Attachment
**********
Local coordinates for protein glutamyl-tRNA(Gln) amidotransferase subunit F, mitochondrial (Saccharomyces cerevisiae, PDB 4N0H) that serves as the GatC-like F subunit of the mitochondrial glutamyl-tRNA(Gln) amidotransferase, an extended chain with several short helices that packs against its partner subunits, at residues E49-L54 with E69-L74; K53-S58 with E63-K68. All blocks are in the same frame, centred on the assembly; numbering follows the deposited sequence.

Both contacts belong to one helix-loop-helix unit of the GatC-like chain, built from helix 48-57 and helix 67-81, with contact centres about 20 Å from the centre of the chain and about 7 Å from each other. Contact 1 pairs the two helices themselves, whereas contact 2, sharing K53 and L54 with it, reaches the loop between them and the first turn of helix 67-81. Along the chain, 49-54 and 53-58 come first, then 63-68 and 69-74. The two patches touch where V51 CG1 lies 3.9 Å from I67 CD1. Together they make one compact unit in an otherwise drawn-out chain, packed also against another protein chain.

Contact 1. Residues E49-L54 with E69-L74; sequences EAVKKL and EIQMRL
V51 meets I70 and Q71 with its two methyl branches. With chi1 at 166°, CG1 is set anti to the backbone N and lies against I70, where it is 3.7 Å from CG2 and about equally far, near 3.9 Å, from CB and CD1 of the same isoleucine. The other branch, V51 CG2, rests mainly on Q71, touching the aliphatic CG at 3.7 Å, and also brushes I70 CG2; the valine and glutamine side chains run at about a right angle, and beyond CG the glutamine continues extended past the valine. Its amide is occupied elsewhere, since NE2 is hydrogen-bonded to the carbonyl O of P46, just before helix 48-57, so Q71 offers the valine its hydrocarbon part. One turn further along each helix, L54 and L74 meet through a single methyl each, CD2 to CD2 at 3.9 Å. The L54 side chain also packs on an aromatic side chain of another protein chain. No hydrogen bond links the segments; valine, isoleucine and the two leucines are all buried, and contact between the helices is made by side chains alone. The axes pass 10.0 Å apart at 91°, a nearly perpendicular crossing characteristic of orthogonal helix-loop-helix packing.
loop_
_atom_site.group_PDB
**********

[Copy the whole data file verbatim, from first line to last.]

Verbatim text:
Local coordinates for protein glutamyl-tRNA(Gln) amidotransferase subunit F, mitochondrial (Saccharomyces cerevisiae, PDB 4N0H) that serves as the GatC-like F subunit of the mitochondrial glutamyl-tRNA(Gln) amidotransferase, an extended chain with several short helices that packs against its partner subunits, at residues E49-L54 with E69-L74; K53-S58 with E63-K68. All blocks are in the same frame, centred on the assembly; numbering follows the deposited sequence.

Both contacts belong to one helix-loop-helix unit of the GatC-like chain, built from helix 48-57 and helix 67-81, with contact centres about 20 Å from the centre of the chain and about 7 Å from each other. Contact 1 pairs the two helices themselves, whereas contact 2, sharing K53 and L54 with it, reaches the loop between them and the first turn of helix 67-81. Along the chain, 49-54 and 53-58 come first, then 63-68 and 69-74. The two patches touch where V51 CG1 lies 3.9 Å from I67 CD1. Together they make one compact unit in an otherwise drawn-out chain, packed also against another protein chain.

Contact 1. Residues E49-L54 with E69-L74; sequences EAVKKL and EIQMRL
V51 meets I70 and Q71 with its two methyl branches. With chi1 at 166°, CG1 is set anti to the backbone N and lies against I70, where it is 3.7 Å from CG2 and about equally far, near 3.9 Å, from CB and CD1 of the same isoleucine. The other branch, V51 CG2, rests mainly on Q71, touching the aliphatic CG at 3.7 Å, and also brushes I70 CG2; the valine and glutamine side chains run at about a right angle, and beyond CG the glutamine continues extended past the valine. Its amide is occupied elsewhere, since NE2 is hydrogen-bonded to the carbonyl O of P46, just before helix 48-57, so Q71 offers the valine its hydrocarbon part. One turn further along each helix, L54 and L74 meet through a single methyl each, CD2 to CD2 at 3.9 Å. The L54 side chain also packs on an aromatic side chain of another protein chain. No hydrogen bond links the segments; valine, isoleucine and the two leucines are all buried, and contact between the helices is made by side chains alone. The axes pass 10.0 Å apart at 91°, a nearly perpendicular crossing characteristic of orthogonal helix-loop-helix packing.
loop_
_atom_site.group_PDB